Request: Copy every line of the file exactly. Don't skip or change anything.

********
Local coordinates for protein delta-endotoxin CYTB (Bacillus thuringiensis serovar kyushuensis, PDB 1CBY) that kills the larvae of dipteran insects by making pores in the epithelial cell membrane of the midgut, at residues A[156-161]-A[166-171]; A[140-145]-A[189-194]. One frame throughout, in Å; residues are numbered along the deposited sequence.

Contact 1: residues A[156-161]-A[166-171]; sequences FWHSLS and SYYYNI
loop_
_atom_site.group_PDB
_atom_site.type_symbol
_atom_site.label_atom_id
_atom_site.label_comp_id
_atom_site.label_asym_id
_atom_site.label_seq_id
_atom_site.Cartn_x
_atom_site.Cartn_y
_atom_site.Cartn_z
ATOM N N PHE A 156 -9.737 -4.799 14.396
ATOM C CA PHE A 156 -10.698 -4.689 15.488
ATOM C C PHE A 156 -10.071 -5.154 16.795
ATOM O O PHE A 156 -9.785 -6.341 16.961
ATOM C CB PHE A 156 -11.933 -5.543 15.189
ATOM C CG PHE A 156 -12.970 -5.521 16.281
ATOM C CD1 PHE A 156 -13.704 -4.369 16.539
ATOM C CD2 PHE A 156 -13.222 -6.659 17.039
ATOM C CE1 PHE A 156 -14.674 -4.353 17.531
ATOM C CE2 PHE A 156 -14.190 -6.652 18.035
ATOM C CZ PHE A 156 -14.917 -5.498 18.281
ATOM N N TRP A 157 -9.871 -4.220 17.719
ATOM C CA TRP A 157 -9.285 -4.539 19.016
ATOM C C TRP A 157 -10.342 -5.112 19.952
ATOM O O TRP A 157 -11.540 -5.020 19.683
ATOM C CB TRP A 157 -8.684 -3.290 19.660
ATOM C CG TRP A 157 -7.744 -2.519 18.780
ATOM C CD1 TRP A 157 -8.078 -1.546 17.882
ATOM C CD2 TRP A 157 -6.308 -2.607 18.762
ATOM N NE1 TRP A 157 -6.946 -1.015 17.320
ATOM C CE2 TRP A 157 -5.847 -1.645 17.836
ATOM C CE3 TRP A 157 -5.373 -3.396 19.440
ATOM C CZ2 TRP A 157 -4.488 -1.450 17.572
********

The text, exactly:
Local coordinates for protein delta-endotoxin CYTB (Bacillus thuringiensis serovar kyushuensis, PDB 1CBY) that kills the larvae of dipteran insects by making pores in the epithelial cell membrane of the midgut, at residues A[156-161]-A[166-171]; A[140-145]-A[189-194]. One frame throughout, in Å; residues are numbered along the deposited sequence.

Contact 1: residues A[156-161]-A[166-171]; sequences FWHSLS and SYYYNI
loop_
_atom_site.group_PDB
_atom_site.type_symbol
_atom_site.label_atom_id
_atom_site.label_comp_id
_atom_site.label_asym_id
_atom_site.label_seq_id
_atom_site.Cartn_x
_atom_site.Cartn_y
_atom_site.Cartn_z
ATOM N N PHE A 156 -9.737 -4.799 14.396
ATOM C CA PHE A 156 -10.698 -4.689 15.488
ATOM C C PHE A 156 -10.071 -5.154 16.795
ATOM O O PHE A 156 -9.785 -6.341 16.961
ATOM C CB PHE A 156 -11.933 -5.543 15.189
ATOM C CG PHE A 156 -12.970 -5.521 16.281
ATOM C CD1 PHE A 156 -13.704 -4.369 16.539
ATOM C CD2 PHE A 156 -13.222 -6.659 17.039
ATOM C CE1 PHE A 156 -14.674 -4.353 17.531
ATOM C CE2 PHE A 156 -14.190 -6.652 18.035
ATOM C CZ PHE A 156 -14.917 -5.498 18.281
ATOM N N TRP A 157 -9.871 -4.220 17.719
ATOM C CA TRP A 157 -9.285 -4.539 19.016
ATOM C C TRP A 157 -10.342 -5.112 19.952
ATOM O O TRP A 157 -11.540 -5.020 19.683
ATOM C CB TRP A 157 -8.684 -3.290 19.660
ATOM C CG TRP A 157 -7.744 -2.519 18.780
ATOM C CD1 TRP A 157 -8.078 -1.546 17.882
ATOM C CD2 TRP A 157 -6.308 -2.607 18.762
ATOM N NE1 TRP A 157 -6.946 -1.015 17.320
ATOM C CE2 TRP A 157 -5.847 -1.645 17.836
ATOM C CE3 TRP A 157 -5.373 -3.396 19.440
ATOM C CZ2 TRP A 157 -4.488 -1.450 17.572